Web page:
• For my 49th birthday last year, Mark rented me a cello. He also gave me a music stand and a beginner’s book. I drew the bow inexpertly across the strings and made a commitment to this hour-glass shaped beauty. Sound waves rumbled up my arms.

    The summer passed before I managed to find a teacher and schedule lessons. Everything I’d been doing to coax sound out of my instrument was wrong. I’d been sitting wrong, holding the bow wrong. Even the size of the instrument was wrong. I rented a different-sized cello. And I practiced. Twenty minutes a day.

    The more correctly I placed my fingers on the cello’s neck and the more expertly I employed my pencil grip on the bow, the more my elbows and wrists ached. The fingers in my left hand went numb. Joints in my right hand stiffened and swelled in protest.

    Though I was in pain, I continued to practice. I learned ecumenical plucking: “Jingle Bells” and “The Dreidel Song.” Kids home on a visit in October asked for a concert, and I obliged. “Let’s hear that again,” they teased.

    My sense of loss around the absence of Sam’s power drumming diminished. I was no longer lingering in the hall, recalling Max’s increasingly indifferent, irregular sessions on trumpet. My cello and I, we were making new music memories to fill the Big Empty.

    A friend asked me how things were going with the cello. I filled her in, including details of numb fingers and joint ache. Why, she wanted to know, was I doing something that gave me pain?

    “I just need to practice harder,” I told her.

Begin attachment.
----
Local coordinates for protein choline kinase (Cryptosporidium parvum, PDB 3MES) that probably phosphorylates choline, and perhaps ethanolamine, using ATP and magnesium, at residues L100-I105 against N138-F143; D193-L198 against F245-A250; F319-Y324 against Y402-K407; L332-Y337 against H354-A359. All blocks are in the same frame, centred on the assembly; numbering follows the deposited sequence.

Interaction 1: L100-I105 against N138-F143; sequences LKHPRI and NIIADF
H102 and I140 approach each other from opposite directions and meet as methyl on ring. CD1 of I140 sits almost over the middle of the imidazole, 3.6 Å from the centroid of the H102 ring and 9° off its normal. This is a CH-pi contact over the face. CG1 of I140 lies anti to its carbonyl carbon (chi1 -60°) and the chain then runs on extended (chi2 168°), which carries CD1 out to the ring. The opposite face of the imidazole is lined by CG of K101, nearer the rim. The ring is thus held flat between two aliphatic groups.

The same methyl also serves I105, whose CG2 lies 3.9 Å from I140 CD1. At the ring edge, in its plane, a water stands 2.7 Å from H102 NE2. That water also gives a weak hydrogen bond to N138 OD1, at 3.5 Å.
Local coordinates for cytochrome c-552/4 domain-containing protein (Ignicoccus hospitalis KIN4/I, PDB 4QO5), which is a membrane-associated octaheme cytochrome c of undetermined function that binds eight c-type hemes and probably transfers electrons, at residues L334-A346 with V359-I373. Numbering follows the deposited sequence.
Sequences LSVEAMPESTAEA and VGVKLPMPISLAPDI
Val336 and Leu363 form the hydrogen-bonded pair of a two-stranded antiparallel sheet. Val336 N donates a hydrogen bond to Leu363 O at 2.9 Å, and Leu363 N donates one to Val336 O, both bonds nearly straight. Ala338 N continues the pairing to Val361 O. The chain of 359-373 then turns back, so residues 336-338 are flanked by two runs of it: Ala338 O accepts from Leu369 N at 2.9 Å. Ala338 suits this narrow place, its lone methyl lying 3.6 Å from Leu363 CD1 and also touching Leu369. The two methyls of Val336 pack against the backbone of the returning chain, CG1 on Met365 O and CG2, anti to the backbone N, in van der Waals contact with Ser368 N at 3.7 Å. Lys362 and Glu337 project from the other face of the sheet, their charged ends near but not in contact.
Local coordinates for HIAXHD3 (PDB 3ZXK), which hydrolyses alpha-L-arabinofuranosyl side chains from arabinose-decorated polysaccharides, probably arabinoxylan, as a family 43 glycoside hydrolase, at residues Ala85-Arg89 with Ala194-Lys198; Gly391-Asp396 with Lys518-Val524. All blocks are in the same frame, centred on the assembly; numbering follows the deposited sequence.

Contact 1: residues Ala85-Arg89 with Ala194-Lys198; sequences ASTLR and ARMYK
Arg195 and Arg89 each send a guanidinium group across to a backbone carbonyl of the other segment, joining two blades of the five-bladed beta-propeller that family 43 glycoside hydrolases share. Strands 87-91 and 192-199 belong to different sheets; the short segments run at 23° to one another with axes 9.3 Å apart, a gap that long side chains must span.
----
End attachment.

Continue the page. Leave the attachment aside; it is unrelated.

“Will you listen to yourself?” she asked.

    I knocked off for a few weeks. Sensation returned to the fingers in my left hand. My wrists ached less. The bow lay where I’d left it, its strings slack but still coated in powdery rosin. And I thought.

    Or maybe I felt.

    I wanted to fill my heart and head with vibrant sound. I wanted to try something completely new. I didn’t want any more pain than I was already experiencing.

    So, this past January, I joined a choir. Every Wednesday, I retrace steps I took with my children to our neighborhood public elementary school. I climb the steps to the third-floor music room and slide into a stiff, plastic chair, squeezing in among the altos. The only pain I experience comes from climbing the stairs. That and the times I occasionally pinch my fingers in the metal clasps of the three-ring binder that holds my sheet music. Our brilliant, tart-tongued director warms us up. I take a deep breath and open my mouth. Sound waves rumble through my chest and out of my head. Our improbably named, almost 90-year-old accompaniest — Flossie — plays the first few bars of Morten Lauridsen’s “Lux Aeterna,” and we’re off.

    I’m not good, but I’m getting better. I have trouble tracking the line, so I’ve highlighted the music staff in yellow. My counting is often off, so I’ve written in the beats, noticing time signatures, rests, and odd rhythms. I don’t practice, I won’t be in town for the year-end concert, so there’s no public payoff. But I am fully present each week. I join my voice with the rest of the choir and experience the joy of making music.

    I need to return the cello to the rental company, since the year-long contract is almost up. In a month, I will no longer punch “49” into the touch screen on the exercise machine I use at the gym. Fifty. And what have I learned in the first year of empty nesting, the last year of my forties?

    To age gracefully has little to do with skin care, hair color, sagging neck, or even productivity. The trick, I think, is to hold onto the dreams that matter most and to be creative and flexible in making them come true.

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